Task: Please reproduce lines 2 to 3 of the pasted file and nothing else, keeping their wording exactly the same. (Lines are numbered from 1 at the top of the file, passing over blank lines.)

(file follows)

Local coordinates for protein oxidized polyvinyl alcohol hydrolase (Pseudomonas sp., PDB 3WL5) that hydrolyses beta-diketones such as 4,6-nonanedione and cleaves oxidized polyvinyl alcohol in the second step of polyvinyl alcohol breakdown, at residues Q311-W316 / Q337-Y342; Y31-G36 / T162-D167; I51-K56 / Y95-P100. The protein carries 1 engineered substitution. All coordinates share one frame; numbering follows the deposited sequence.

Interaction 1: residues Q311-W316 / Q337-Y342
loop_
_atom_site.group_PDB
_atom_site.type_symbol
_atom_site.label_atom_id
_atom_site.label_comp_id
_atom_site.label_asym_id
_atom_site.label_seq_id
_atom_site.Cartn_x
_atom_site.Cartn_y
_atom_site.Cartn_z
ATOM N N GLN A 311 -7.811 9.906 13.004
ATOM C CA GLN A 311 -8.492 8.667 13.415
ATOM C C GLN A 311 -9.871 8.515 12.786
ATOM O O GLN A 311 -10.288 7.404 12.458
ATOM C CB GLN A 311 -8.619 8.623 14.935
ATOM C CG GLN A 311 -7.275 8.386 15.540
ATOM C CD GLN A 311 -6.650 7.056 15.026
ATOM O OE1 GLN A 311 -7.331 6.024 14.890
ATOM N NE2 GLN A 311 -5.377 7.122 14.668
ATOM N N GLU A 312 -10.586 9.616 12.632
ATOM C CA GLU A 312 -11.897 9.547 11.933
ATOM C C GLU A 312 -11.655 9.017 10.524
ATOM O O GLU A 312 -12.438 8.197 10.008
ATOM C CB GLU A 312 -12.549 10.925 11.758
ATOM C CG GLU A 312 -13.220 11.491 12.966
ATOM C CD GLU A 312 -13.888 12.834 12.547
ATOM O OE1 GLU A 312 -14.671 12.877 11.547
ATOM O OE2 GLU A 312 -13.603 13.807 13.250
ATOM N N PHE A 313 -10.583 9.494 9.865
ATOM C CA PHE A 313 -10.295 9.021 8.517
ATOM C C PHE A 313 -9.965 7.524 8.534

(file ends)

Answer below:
Interaction 1: residues Q311-W316 / Q337-Y342
loop_